Flood enormity comes to light as recovery kicks in


The true scale of the recovery effort is starting to emerge as communities continue the flood clean-up across Noosa.

Mayor Clare Stewart said council crews and community volunteers are working non-stop to restore flood-damaged properties and businesses.

“Council immediately responded to this devastation, diverting as much staff, resources and machinery to those worst impacted areas in the hinterland as possible,” Cr Stewart said.

“The community spirit has been uplifting and we will continue to assist to get our communities back on their feet.”

“Councillors have also been out, talking to local residents and seeing the impact first hand,” she said

Local Disaster Recovery Chair Cr Joe Jurisevic said repairs will take time.

“We have about 115 public assets that need to be assessed, including 83 roads, reserves and footpaths, 24 community assets such as picnic shelters, barbecues and community halls as well as four stormwater assets and four bus stops,” he said.

Cr Jurisevic said three significant landslips also require urgent attention.

“This is going to be a mammoth task and our crews are putting in a massive effort,” he said.

“All we ask is that the community be patient and give our staff and contractors time to assess the damage and respond.”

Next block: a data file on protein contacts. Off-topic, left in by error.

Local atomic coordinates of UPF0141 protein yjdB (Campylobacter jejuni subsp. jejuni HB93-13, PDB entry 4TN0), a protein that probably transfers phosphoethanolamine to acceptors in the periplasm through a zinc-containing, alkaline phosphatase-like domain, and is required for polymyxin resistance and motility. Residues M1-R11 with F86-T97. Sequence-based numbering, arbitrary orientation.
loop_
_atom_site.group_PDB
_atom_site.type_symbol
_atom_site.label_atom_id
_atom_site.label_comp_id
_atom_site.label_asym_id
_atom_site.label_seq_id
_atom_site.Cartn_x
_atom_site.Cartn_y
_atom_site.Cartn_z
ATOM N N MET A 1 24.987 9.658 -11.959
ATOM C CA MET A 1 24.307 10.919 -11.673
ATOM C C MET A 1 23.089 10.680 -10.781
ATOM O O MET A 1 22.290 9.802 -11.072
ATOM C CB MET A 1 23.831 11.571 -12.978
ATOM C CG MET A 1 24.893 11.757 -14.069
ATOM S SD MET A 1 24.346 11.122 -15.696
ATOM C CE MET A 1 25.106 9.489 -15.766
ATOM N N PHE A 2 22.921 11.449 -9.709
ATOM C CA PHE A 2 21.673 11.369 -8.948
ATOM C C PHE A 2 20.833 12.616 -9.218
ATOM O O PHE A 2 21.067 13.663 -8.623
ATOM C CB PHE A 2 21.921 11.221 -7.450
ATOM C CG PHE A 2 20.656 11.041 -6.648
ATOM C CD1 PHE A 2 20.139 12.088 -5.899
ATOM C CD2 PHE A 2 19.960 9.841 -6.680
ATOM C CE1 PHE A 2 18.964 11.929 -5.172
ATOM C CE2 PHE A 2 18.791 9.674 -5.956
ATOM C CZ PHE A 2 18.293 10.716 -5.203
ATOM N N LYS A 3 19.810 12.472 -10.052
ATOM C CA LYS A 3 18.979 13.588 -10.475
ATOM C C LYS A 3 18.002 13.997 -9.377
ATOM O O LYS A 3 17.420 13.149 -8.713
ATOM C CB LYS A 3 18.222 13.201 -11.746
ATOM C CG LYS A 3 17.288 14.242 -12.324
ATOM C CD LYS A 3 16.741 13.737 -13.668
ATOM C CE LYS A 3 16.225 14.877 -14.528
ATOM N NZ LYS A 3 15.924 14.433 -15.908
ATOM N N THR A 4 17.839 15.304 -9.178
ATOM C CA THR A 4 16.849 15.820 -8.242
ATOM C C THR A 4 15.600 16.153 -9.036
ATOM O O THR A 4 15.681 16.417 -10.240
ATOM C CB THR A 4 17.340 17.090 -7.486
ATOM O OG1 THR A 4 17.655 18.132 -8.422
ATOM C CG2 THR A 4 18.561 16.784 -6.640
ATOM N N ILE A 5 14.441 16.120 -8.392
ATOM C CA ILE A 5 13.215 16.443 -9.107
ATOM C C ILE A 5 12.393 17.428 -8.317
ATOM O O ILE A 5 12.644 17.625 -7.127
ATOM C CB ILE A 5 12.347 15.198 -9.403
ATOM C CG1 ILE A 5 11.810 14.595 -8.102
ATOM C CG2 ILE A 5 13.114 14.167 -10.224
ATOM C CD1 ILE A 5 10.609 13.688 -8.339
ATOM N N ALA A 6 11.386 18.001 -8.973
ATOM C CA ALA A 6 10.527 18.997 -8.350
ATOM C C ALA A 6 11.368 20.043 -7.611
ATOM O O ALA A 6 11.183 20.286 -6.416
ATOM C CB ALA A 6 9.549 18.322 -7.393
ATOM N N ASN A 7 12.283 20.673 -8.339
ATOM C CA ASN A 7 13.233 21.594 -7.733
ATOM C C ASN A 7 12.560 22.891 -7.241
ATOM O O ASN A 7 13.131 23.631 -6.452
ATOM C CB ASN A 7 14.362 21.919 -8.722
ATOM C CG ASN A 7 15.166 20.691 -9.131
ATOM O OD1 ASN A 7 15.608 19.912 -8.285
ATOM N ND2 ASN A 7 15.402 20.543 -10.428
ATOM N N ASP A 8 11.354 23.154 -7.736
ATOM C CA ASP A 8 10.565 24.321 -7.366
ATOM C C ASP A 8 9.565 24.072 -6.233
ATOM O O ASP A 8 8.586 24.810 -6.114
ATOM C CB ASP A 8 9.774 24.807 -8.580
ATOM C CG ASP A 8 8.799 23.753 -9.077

Data provided by Queensland Fire and Emergency show over 1300 rapid damage assessments were conducted across the shire.

Council’s Customer Service centre handled almost 600 disaster related calls, resulting in about 215 customer requests.

Cr Stewart said apart from the flood clean up, our environmental crews have been working overtime to tackle the washed up pontoons and polystyrene on our beaches.

“The community has been tremendous collecting what they can and council has managed to use beach grooming tractors along with a Big Beach Vacuum to speed up the collection process,” she said.

Council’s Environmental Health Officers have provided advice and support to about 50 businesses across the shire.

Economic Development staff continue to touch base with impacted business operators to identify opportunities for funding assistance through the State and Federal Government flood packages.

In the past week, 30 per cent more waste was disposed of at the landfill compared to a regular week.

“We have also emptied 20 skip bins since the clean-up started,” Cr Jurisevic said.

Council’s Community Development team made 250 welfare calls at the height of the flooding event and about 150 people have attended the 11 Recovery Pop-ups held this week.

“We have had 270 people register to be part of the Noosa Mud Army and they are certainly making a massive contribution to the clean-up,” Cr Stewart said.

Council has established a dedicated page on its website called - Community Recovery 2022 Floods. This provides vital information about the clean-up, where you can donate, health and wellbeing contacts and how to access Federal and State assistance.